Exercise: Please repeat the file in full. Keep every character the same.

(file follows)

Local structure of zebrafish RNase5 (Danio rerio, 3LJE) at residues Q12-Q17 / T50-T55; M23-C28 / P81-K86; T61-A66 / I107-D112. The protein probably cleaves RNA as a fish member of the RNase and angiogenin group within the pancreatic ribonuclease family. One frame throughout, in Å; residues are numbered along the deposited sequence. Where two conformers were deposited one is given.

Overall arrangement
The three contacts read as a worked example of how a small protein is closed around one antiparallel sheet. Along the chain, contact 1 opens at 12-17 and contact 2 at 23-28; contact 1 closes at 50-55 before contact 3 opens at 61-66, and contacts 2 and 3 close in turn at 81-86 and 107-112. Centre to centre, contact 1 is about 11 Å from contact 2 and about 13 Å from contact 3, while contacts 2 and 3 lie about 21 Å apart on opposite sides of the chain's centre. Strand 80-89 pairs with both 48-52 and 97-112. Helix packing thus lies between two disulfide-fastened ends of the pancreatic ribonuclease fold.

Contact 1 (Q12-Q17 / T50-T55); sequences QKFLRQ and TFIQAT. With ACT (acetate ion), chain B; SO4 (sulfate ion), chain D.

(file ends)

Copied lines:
Local structure of zebrafish RNase5 (Danio rerio, 3LJE) at residues Q12-Q17 / T50-T55; M23-C28 / P81-K86; T61-A66 / I107-D112. The protein probably cleaves RNA as a fish member of the RNase and angiogenin group within the pancreatic ribonuclease family. One frame throughout, in Å; residues are numbered along the deposited sequence. Where two conformers were deposited one is given.

Overall arrangement
The three contacts read as a worked example of how a small protein is closed around one antiparallel sheet. Along the chain, contact 1 opens at 12-17 and contact 2 at 23-28; contact 1 closes at 50-55 before contact 3 opens at 61-66, and contacts 2 and 3 close in turn at 81-86 and 107-112. Centre to centre, contact 1 is about 11 Å from contact 2 and about 13 Å from contact 3, while contacts 2 and 3 lie about 21 Å apart on opposite sides of the chain's centre. Strand 80-89 pairs with both 48-52 and 97-112. Helix packing thus lies between two disulfide-fastened ends of the pancreatic ribonuclease fold.

Contact 1 (Q12-Q17 / T50-T55); sequences QKFLRQ and TFIQAT. With ACT (acetate ion), chain B; SO4 (sulfate ion), chain D.